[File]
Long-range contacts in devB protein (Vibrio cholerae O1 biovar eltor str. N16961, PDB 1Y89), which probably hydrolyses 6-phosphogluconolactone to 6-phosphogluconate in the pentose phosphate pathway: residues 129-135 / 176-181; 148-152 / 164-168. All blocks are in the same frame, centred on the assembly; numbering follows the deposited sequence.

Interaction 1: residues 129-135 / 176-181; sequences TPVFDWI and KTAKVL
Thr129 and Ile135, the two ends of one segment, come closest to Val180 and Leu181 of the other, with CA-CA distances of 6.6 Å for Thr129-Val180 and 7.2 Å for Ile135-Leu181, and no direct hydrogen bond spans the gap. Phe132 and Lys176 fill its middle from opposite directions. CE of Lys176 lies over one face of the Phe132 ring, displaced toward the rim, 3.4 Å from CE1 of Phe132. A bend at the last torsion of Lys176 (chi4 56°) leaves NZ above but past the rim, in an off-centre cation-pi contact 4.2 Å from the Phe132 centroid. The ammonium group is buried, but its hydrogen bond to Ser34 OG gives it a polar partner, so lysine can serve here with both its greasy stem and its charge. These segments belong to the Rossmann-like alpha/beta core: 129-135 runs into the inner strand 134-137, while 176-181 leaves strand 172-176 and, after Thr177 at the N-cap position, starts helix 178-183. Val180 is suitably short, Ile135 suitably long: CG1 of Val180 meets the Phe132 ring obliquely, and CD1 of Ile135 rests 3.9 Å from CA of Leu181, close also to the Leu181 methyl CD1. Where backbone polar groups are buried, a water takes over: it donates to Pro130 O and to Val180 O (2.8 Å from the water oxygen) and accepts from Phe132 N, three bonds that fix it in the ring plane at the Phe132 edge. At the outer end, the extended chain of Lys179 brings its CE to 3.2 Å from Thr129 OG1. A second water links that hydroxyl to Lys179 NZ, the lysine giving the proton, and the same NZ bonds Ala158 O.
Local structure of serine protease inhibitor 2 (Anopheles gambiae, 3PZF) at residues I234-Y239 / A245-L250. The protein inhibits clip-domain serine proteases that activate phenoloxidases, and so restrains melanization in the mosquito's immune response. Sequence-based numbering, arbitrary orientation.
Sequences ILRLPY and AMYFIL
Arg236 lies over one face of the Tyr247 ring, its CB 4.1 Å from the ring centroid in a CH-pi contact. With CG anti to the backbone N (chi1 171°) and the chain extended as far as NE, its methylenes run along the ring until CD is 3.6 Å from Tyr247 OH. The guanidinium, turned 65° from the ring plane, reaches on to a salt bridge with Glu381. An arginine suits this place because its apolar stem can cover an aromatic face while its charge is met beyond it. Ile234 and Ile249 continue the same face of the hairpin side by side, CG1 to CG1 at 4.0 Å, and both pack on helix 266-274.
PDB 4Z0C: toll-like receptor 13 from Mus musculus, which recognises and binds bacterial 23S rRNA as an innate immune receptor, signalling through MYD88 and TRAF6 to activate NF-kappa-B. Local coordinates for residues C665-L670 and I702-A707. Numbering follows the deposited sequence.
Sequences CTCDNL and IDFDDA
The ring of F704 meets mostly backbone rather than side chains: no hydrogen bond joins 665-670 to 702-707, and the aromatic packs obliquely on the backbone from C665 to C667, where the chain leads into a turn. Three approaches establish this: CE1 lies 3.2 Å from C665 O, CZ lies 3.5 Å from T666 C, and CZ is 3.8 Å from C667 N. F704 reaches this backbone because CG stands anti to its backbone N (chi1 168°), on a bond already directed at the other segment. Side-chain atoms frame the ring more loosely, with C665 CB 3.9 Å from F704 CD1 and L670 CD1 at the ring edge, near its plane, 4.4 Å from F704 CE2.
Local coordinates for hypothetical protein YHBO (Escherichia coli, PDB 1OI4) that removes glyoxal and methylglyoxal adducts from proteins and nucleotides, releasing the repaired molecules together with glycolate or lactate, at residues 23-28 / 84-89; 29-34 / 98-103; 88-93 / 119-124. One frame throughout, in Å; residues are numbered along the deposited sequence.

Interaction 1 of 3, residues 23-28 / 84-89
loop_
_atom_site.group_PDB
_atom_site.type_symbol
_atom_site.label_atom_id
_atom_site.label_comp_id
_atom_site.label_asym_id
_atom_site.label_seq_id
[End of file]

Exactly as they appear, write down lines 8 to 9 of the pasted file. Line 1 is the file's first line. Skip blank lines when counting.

Sequences CTCDNL and IDFDDA
The ring of F704 meets mostly backbone rather than side chains: no hydrogen bond joins 665-670 to 702-707, and the aromatic packs obliquely on the backbone from C665 to C667, where the chain leads into a turn. Three approaches establish this: CE1 lies 3.2 Å from C665 O, CZ lies 3.5 Å from T666 C, and CZ is 3.8 Å from C667 N. F704 reaches this backbone because CG stands anti to its backbone N (chi1 168°), on a bond already directed at the other segment. Side-chain atoms frame the ring more loosely, with C665 CB 3.9 Å from F704 CD1 and L670 CD1 at the ring edge, near its plane, 4.4 Å from F704 CE2.